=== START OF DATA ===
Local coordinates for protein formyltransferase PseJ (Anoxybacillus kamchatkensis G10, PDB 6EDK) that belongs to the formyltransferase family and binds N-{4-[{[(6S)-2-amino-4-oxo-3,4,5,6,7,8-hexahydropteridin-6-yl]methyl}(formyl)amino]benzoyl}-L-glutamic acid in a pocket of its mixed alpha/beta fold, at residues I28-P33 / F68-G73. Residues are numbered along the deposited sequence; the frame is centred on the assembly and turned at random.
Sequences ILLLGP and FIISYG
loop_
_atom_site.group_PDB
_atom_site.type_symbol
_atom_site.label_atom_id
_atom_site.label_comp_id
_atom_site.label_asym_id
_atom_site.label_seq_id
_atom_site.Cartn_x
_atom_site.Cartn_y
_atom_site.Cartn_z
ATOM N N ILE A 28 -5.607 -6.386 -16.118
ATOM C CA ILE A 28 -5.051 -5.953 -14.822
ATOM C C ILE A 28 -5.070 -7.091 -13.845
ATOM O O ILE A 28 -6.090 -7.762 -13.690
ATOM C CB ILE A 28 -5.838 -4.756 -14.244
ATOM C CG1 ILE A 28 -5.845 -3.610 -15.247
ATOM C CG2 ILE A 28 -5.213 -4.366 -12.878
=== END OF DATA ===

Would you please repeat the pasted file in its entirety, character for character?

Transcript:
Local coordinates for protein formyltransferase PseJ (Anoxybacillus kamchatkensis G10, PDB 6EDK) that belongs to the formyltransferase family and binds N-{4-[{[(6S)-2-amino-4-oxo-3,4,5,6,7,8-hexahydropteridin-6-yl]methyl}(formyl)amino]benzoyl}-L-glutamic acid in a pocket of its mixed alpha/beta fold, at residues I28-P33 / F68-G73. Residues are numbered along the deposited sequence; the frame is centred on the assembly and turned at random.
Sequences ILLLGP and FIISYG
loop_
_atom_site.group_PDB
_atom_site.type_symbol
_atom_site.label_atom_id
_atom_site.label_comp_id
_atom_site.label_asym_id
_atom_site.label_seq_id
_atom_site.Cartn_x
_atom_site.Cartn_y
_atom_site.Cartn_z
ATOM N N ILE A 28 -5.607 -6.386 -16.118
ATOM C CA ILE A 28 -5.051 -5.953 -14.822
ATOM C C ILE A 28 -5.070 -7.091 -13.845
ATOM O O ILE A 28 -6.090 -7.762 -13.690
ATOM C CB ILE A 28 -5.838 -4.756 -14.244
ATOM C CG1 ILE A 28 -5.845 -3.610 -15.247
ATOM C CG2 ILE A 28 -5.213 -4.366 -12.878